Product Safety for Potters


This course teaches you all you need to know to make work that is safe for the user. This covers glaze stability and food safety; making work microwave, oven, dishwasher and freezer proof; electric lamps and candleholders, and all the other aspects of producing good, safe, functional work.

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Course Details :-
  • Online Course
  • May 12, 2022 - June 30, 2022
  • 8 weekly sessions, starting at 7pm and lasting an hour and a half

By the end of this course, you should be able to…

  1. Understand glaze stability, how to test it and how to improve it using the UMF, limit formulae, Stull chart and other guidelines
  2. Understand the mechanisms of glaze leaching in both alkaline (dishwasher) and acidic (food) environments
  3. Understand which materials in glazes are potentially toxic, and how likely it is that a glaze will be toxic
  4. Understand the effects of thermal stresses on clay and glazes, and how to design to minimise them
  5. Understand the requirements to make pieces safe for the dishwasher, oven, microwave and freezer, and methods of testing their behaviour
  6. Understand the mechanisms of frost damage to pots, and the design and material considerations in making frost proof pieces
  7. Understand the level of waterproofness needed by different pieces, and how to test it
  8. Assess whether a piece is sufficiently stable for its purpose
  9. Understanding the issues in making electric lamps both safe and compliant with the regulations as easily as possible
  10. Design candlesticks and other pieces with an open flame
  11. Understand the legislation and standards covering product safety and testing (UK, EU and USA)
What level is the course and do I need any particular skills? Intermediate. For the glaze section, some knowledge of glaze chemistry would be an advantage. How will I be taught, and will there be any work outside the class? The course is primarily run through the weekly online sessions, which are a live lecture where you can also ask questions or get a discussion going. These are recorded and put on the course web page for those who cannot make the course times due to time zones or other commitments, or for those who want to replay them. Additional material that you may wish to explore is on the course website. This will help you go deeper into the subject matter, should you wish to do so. There will be four discussion periods during the course, where we can discuss any of the course material or any more general questions you may have. These will be at the end of selected sessions, and also will be set up for other days and times for those who cannot attend the live sessions, whether due to time zones or other commitments. In addition, the course has an online forum that you can use at any time. There will be suggestions for you to test some of your pieces between sessions. Are there any other costs? Is there anything I need to bring? No advance preparation is needed. You may want to test some of your work (which will probably get damaged in the process). This mostly uses standard studio and kitchen equipment, though the following are useful if available:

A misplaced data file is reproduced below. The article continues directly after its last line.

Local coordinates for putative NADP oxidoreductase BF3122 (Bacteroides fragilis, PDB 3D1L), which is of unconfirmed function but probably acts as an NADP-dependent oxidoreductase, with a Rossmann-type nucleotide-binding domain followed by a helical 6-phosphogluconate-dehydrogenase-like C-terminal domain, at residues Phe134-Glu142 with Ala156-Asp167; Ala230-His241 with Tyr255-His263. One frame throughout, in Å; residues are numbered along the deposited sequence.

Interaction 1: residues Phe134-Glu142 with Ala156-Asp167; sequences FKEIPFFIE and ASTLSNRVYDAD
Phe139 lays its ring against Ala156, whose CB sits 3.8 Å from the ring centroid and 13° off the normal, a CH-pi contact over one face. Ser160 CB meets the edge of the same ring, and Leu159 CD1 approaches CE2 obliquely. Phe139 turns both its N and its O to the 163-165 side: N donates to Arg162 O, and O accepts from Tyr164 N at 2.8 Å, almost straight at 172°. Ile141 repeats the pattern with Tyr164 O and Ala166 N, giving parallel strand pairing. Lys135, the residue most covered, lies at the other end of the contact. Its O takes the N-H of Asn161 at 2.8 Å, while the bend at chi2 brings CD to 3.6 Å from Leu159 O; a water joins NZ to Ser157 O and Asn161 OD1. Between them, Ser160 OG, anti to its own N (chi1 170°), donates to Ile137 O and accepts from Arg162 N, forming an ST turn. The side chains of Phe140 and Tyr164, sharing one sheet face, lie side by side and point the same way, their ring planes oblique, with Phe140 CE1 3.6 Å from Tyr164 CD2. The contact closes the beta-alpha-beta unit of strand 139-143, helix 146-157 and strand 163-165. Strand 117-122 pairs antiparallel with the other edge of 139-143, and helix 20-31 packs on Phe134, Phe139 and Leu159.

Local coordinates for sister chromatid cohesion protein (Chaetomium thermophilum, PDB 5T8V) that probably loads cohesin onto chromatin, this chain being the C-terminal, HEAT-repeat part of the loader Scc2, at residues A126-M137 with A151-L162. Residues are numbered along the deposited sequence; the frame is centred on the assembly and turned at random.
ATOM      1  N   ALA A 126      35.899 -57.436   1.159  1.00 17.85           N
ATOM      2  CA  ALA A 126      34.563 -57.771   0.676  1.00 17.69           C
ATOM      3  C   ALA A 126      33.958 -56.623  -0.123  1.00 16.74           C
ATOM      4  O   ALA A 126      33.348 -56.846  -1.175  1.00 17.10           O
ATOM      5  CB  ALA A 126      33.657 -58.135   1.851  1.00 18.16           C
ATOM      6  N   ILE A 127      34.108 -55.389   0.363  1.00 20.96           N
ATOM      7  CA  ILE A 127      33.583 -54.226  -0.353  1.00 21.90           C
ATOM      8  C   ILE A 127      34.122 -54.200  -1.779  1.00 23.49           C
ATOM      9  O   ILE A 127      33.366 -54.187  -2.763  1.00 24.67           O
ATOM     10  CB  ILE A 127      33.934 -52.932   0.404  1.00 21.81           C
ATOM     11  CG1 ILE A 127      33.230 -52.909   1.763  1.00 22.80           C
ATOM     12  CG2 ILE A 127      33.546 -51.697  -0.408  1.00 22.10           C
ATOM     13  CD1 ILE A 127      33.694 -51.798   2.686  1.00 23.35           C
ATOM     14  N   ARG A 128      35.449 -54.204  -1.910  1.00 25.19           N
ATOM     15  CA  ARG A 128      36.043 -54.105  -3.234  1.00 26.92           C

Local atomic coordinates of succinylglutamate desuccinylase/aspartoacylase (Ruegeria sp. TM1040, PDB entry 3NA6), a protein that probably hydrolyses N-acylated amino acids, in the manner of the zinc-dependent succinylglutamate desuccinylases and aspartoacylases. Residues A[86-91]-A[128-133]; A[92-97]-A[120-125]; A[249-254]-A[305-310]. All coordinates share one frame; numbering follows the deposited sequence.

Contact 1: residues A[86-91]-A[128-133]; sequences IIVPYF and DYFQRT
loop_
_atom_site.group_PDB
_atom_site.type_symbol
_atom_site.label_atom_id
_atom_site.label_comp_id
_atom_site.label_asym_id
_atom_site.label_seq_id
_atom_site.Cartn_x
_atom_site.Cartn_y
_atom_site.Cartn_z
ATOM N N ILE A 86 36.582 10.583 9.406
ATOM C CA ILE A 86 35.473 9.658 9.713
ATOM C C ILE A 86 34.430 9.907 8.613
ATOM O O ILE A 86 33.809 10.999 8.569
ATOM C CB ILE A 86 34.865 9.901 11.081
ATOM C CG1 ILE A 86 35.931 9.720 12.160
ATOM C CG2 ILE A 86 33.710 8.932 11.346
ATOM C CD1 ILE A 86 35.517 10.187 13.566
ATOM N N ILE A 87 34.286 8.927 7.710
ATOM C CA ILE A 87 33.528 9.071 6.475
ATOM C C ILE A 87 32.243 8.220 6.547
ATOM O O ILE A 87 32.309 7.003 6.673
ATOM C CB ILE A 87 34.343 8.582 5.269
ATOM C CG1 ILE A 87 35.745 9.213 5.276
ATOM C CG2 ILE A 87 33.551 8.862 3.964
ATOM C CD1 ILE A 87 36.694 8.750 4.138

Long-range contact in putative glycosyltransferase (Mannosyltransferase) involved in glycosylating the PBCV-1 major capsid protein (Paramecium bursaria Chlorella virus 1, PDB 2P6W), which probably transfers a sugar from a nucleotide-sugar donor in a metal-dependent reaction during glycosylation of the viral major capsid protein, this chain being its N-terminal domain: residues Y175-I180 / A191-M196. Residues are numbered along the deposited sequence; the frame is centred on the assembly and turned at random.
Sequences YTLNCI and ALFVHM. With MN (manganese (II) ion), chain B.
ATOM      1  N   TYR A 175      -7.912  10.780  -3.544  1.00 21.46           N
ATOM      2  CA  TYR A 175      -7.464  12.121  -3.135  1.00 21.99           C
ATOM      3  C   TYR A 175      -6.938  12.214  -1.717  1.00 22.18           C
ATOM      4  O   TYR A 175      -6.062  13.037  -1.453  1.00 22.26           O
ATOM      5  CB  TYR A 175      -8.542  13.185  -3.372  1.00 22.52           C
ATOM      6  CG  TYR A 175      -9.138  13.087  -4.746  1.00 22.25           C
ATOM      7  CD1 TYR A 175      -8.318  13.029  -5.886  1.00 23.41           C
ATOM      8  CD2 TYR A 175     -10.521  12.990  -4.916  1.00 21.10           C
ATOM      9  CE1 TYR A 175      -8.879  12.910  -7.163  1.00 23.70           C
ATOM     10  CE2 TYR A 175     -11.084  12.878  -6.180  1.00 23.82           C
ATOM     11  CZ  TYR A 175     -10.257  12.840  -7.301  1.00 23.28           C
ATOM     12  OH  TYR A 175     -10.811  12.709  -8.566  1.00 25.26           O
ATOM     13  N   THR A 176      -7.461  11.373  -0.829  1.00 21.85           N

1. A pressure cooker
  2. Methylene blue or a similar dark stain (5ml is plenty)
  3. pH paper or a pH meter
  4. 50g of soda ash
  5. A digital probe thermometer reading from -20° to 250 °C, e.g. a meat thermometer

What's included in the price

You get: - Eight live lectures with questions and discussions, lasting about 90 minutes each week - Recordings of all lectures for later viewing - Additional optional online course material, giving background info and greater depth - Four discussion periods - for students unable to attend the live sessions duplicate discussion sessions will be set up on times/days to suit the course participants - Dedicated online forum for discussion by all students on the course - Downloadable PDFs of all presentations - Premium level access to the Tech part of my web site, containing much more information, references etc. - Course completion certificate


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